The number of Kansas taxpayers who are filing their federal income taxes electronically probably will exceed the Internal Revenue Service's expectations for the second year in a row.
As of Thursday, 59,960 income tax returns had been filed electronically by Kansas taxpayers, said Janice Lawrence, public affairs specialist in the IRS' Wichita district office.
The figure is the most recent compiled by the IRS, she said today.
With a little more than three weeks remaining before the April 15 filing deadline, the rate of electronic filings is well on the way to exceeding the IRS' estimate of about 73,000 electronic filings this year, Lawrence said.
Last year, when electronic filing first was available to Kansas taxpayers, about 45,000 taxpayers filed electronically. This year's filings surpassed that number in mid-Febuary, Lawrence said.
She and local income tax preparers attributed the increase in electronic filings to a better-equipped IRS filing system, greater public awareness and shorter turn-around time for refunds.
ELECTRONIC filing, available for a $25-$50 fee at local tax preparation firms, allows the taxpayer to have a refund paid directly into a checking or savings account.
The fee, which is charged by the tax preparer, pays for the cost of a computerized network that handles the electronic returns.
Currently, electronic returns are taking 2 to three weeks to process. The turn-around time on returns filed by mail may be six to eight weeks, Lawrence said.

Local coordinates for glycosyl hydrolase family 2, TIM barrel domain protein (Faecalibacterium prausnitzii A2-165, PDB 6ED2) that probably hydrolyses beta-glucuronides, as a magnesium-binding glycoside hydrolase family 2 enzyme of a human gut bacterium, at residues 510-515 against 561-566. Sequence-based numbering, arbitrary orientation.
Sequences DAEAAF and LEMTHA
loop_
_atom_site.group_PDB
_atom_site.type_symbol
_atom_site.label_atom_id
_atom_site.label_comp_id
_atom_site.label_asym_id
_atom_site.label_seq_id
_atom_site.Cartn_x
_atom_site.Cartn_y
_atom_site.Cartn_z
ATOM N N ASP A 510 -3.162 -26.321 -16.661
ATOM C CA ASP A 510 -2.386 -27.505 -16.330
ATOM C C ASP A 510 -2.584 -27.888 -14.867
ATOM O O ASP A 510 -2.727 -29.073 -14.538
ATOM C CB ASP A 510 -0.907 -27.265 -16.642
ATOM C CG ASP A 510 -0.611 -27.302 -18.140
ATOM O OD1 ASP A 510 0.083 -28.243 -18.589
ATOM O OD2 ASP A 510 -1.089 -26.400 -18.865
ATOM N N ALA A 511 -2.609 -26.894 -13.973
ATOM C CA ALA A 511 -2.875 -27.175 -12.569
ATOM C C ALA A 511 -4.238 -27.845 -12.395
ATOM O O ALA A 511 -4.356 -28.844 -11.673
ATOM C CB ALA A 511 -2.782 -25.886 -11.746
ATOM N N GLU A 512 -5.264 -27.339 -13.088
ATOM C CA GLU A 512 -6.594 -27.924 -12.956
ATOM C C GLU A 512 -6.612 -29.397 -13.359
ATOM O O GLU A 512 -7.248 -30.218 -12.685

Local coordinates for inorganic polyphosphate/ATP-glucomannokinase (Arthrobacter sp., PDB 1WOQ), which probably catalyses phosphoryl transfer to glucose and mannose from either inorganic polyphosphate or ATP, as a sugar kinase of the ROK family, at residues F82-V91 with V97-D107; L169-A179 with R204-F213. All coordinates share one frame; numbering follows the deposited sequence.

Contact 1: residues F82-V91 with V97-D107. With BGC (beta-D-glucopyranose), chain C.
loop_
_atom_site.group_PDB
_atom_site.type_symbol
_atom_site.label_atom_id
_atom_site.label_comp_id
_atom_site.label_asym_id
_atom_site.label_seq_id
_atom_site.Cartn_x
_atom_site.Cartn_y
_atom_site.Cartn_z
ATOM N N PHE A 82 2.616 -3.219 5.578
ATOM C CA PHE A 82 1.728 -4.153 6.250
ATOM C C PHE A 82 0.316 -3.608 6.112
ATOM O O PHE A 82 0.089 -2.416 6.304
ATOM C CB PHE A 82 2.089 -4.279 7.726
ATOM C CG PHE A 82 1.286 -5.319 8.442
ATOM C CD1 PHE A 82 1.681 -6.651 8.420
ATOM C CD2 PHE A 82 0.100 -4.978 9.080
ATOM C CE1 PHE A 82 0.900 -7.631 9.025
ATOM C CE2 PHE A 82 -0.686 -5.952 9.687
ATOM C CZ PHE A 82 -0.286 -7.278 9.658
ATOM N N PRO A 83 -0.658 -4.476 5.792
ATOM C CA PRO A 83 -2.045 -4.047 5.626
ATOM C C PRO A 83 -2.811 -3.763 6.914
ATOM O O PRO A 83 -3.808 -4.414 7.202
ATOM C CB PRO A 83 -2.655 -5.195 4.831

Pat Duerksen, supervisor for H&R Block's downtown office, 16 E. Eighth, said Friday that the number of electronic filers at her office is up 30 to 40 percent from last year.
"I think the IRS has been staffing their electronic filing centers better this year," Duerksen said. "It seems to be going fairly smooth."
THE IRS' electronic filing center for Lawrence is in Ogden, Utah, Duerksen said.
Last year, she said, the electronic filing system wasn't operating as smoothly because the IRS was not prepared for the number of taxpayers who took advantage of the service.
Although taxpayers who file electronically have a speed advantage and don't have to worry about their returns getting lost in the mail, some local tax preparers said the service doesn't benefit all taxpayers who expect to receive refunds.
"I kind of feel like it's a waste of money unless you're getting a huge refund and you have to have it real fast," said Charlene Garzillo, a local tax preparer who operates an in-home business.
GARZILLO, who does not offer electronic filing services, said the $25 to $50 cost of electronic filing is a large amount relative to a $100 or $200 refund.
"If you're only getting a refund of $100 or $200, that (cost) is quite an amount of interest," she said. "You can get that kind of interest from a loan shark."
Bob Schehrer, a partner with the firm of Schehrer, Harrod and Bennett, Ninth and Massachusetts, also said many of his customers did not take advantage of electronic filing.
"You can only use that service with some of the simple (tax) forms," he said.
Schehrer said many of his clients file their income taxes using several complex forms, which cannot be filed electronically.